Movie Reviews of films that will be playing at TIFF (Toronto International Film Festival) in 2017. Go to TIFF 2017 Movie Reviews and read reviews of films showing at the festival.
Likely called WESTERN because the characters in this Cannes hit travel to new frontiers like the classic John Ford and Howard Hawks westerns. A group of German construction workers labouring in the Bulgarian countryside to earn more money but trouble arrives in unexpected ways.
They raise their German flag proudly at the site. One of the workers tease the local girls swimming in the river. The locals take offence and old war resentment arises.
The workers and the locals have a problem of communication because of language The film is a bit hard to follow as one wonders which language is actual spoken and who can communicate. Nothing much happens.
Europeans particularly Germans would be able to appreciate this difficult diim more than North Americans.
Glittering socialite Laura starts slipping from the daily reality of a weight obsessed rich man’s mistress. While on a fancy dinner with her gluttonous lover she enters a strange world where food dances and sings. The whirlwind of dance blows the air out of Laura’s head and she becomes a different type of girl…
How people treat each other is mirrored in the way we treat our environment and our food. That’s why “Eat me” focuses on our attitude to food, its dubious contents and food waste through the prism of a skewed relationship.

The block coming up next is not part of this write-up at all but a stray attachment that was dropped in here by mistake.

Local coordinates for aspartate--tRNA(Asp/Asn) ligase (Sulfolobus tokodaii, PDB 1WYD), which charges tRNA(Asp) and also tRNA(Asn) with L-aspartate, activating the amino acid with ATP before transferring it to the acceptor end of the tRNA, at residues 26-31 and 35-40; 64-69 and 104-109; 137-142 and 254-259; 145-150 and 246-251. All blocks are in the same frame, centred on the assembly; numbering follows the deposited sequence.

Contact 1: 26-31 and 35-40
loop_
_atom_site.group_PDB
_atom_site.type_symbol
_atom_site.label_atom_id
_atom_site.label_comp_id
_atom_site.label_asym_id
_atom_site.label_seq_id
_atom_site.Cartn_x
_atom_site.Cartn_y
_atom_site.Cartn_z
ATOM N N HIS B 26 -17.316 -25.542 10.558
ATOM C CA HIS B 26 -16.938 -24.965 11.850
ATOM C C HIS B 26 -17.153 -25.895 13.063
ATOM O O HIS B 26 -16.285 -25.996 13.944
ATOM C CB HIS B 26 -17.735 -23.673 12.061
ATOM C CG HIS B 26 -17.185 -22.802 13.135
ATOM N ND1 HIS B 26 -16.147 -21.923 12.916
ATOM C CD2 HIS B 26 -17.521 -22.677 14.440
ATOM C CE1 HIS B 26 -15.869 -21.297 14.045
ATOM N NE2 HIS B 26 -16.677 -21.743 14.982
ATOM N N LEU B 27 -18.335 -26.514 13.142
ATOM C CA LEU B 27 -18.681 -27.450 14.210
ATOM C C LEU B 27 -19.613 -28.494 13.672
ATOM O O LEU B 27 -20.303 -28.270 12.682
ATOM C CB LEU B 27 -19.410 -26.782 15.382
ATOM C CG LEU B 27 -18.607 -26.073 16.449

Review by Kierston Drier
A twenty minute dive into food and psychology, EAT ME, is an adventurous musical romp telling the tale of a beautiful young woman having dinner with her very hungry partner. She fights the internal battle between craving and self control, as she stares down at various lavish plates sent to their table. Seemingly driven crazy by hungry, she slips slowly into hallucinations- her food literally sprouting legs and dancing in front of her, singing and tempting her to eat them.
She tries desperately to escape her phantom food, but to little avail. They torment her with jazz hands, seamless choreography and painfully catchy tunes. In a desperate attempt to flee her visions, she ends up making a scene, and is escorted outside. She is left in a dumpster, where all unwanted things go. Among piles of forgotten food, she can finally be alone with her thoughts, and give in.
What is interesting about this piece- besides the obvious humor of singing and dancing foodstuffs, is the careful detail in the visuals. Our leading lady is a stunningly flawless beauty, and the plates put before her are equally gorgeous. Yet the film is shot primarily in black and white, with a few choice scenes and items being colored. Seeing the film in black and white acts as a constant distinction between the audience’s’ reality and the story. Until, that is, our heroine lies in a pile of trash. In this scene, the piece is colored naturally- as though her illusions are shattered, and reality has seeped in.
It can be interpreted in any number of ways and that is part of its’ mystique. EAT ME is delightfully fresh, something you want to look for in your films, and well as your food.